In 会社, the emphasis is on ‘meeting’ — half my work day in my company is meetings, so that covers that.

In 社会, the emphasis is on ‘society’ so… society! (If you don’t strictly go by WK’s ‘company’ definition, that is.)

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Does it ? For what I know, in Chinese and in Japanese, kanji compound are read left to right, that is a kanji (or group of kanji) on the left are usually qualifying what’s on the right. So it can be argued that the most important kanji is often the last one, well at least it tells us what the word is about.

Like for example 海水浴. 浴 is the last one, so we are talking about a bathing. What kind of bathing ? In Water. What kind of water ? Water from the ocean. (so the word mean ocean bathing or seawater bathing) Which kanji has the stronger weight ? I’m not sure… Same in English, what is the most important part of “seawater bathing” ? Is there really one ?

Unfortunately, none of it probably matter in the very specific case of 会社/社会, because the etymology seems very messy.
http://gogen-allguide.com/si/syakai.html
http://gogen-allguide.com/ka/kaisya.html
From what I understand, the modern meaning of both words were created in japan, as a single translation of the word “society” (from dutch and english). Seems that for quite a long time 「会社」「社会」「仲間」「連中」were used in a similar way, to talk about a small community (like club or small company) and it’s only at the beginning of Meiji era that the meaning of 会社 and 社会 clearly diverged.

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That’s what I’ve been told by a native Chinese speaker — that the first kanji has the emphasis. I’m sure, as with every language, there are exceptions. But since paying attention to this I’ve found it to be pretty useful and seemingly true :slightly_smiling_face:

In your example, bathing is the general topic, but the specificity comes from from 海水, so to my mind the idea that the emphasis is strongest at the start of the kanji combo seems accurate.

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No, but it’s bathing. Bathing is what you’re talking about. “Seawater” describes the bathing, but the point is, it’s bathing. The sentence would still make sense if you only had the “bathing”, but would be nonsensical if you only had the “seawater”.

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The last kanji carries the general meaning, and the ones before carry the specifics. (I wasn’t raised in a country where Chinese is the main language of communication, but I started Chinese as a toddler and I did ten years of formal Chinese education, so I think I qualify as a native speaker as well.) What comes before modifies what comes after. We wouldn’t be able to use 的 (the Chinese equivalent of の) otherwise.

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@Jonapedia, as a native speaker, do you have any intuition about why 会社 ended up meaning company and 社会 meaning society ? (Today’s tangent :sweat_smile:)

As explained in the links I gave a bit earlier, it seems it was a very messy process and it took like a century for the meanings to stabilize during end of Edo and beginning of Meiji, but still maybe…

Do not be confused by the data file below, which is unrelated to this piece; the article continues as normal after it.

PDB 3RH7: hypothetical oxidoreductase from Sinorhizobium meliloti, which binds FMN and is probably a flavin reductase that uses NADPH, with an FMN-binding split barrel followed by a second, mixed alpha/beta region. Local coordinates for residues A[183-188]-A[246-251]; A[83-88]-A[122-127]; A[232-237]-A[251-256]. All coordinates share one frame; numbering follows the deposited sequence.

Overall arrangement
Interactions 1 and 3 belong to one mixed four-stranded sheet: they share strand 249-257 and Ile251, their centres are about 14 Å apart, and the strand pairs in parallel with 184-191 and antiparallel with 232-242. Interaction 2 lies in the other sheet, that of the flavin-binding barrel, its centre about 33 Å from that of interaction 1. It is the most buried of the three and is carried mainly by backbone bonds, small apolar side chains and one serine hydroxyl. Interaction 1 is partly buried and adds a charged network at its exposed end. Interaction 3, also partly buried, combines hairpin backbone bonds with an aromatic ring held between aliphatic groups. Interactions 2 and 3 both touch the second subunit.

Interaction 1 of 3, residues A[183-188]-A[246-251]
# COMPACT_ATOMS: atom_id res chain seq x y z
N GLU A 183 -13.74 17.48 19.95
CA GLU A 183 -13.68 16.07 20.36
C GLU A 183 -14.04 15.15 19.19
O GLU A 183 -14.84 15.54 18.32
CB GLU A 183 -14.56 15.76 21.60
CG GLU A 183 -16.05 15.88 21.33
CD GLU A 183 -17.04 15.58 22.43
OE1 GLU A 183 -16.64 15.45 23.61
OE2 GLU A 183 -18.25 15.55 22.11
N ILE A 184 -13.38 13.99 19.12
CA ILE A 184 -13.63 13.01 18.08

I was thinking perhaps:
会社 = a 社 where people gather/meet, and maybe 社 evoke a bit the building meaning (shrine, temple) so it ended up being the more concrete “company” word.
社会 = a 社 gathering ? I’m not sure, maybe a large/public gathering and by extension the entire society ?

Completely out of my depth here, hope I’m not spouting nonsense :rofl:

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Hm… not really. I read an article in Japanese that said the two used to be equivalent, and that it’s really just usage that shaped how each eventually came to be used. A Chinese definition I saw said 社 used to refer to an earth god, and subsequently to shrines used to worship it (I think 神社 in Japanese is related), and the Japanese article I mentioned said it used to refer to the ‘village’ god. Basically though, all that seems to imply that 社 has a stronger social (or more accurately societal) connotation than 会. I’d say that in modern Mandarin, 社 usually indicates a more complex organisation than 会, which tends to emphasise the meeting or coming together: banquets and celebrations use 会 (think of 宴会 in Japanese, which also exists in Mandarin). 社, on the other hand, is almost always an organisation of some kind. 会 can be either an organisation or a meeting.

Anyhow, so, here are two possible explanations, both of which are somewhat improbable:

  • Perhaps, as I said, 社 carries a stronger nuance of ‘society’ or ‘organisation’, and so it makes more sense to speak of ‘society’ as an ‘organised coming-together of people’ than as a ‘meeting organisation’ (which I think is a pretty good description of a company).
  • Perhaps, if shrines were seen as a central aspect of traditional society (I mean, in Ancient China, you were supposed to pray to the earth god before moving your bed or digging holes in the ground), then you could see 社会 as a ‘meeting of shrines’? Or a ‘meeting of organisations’. I mean, society has many levels of hierarchy, whereas I tend to feel like 〜社 designates a single hierarchy or organisation. 会 itself doesn’t imply hierarchy, even if one can often guess how much hierarchy there is based on the specific phrase in which it’s used.

If I had to pick one explanation to stick to, I’d go with the first. Ultimately though, since 社会 is a phrase that was apparently made in Japan, I’d take any well-researched/authoritative Japanese explanation over mine. The trends in 社 and 会 usage do point towards 社会 feeling more natural for ‘society’ than 会社, but it’s really more because 会社 feels more like a single organisation than because 社会 clearly fits.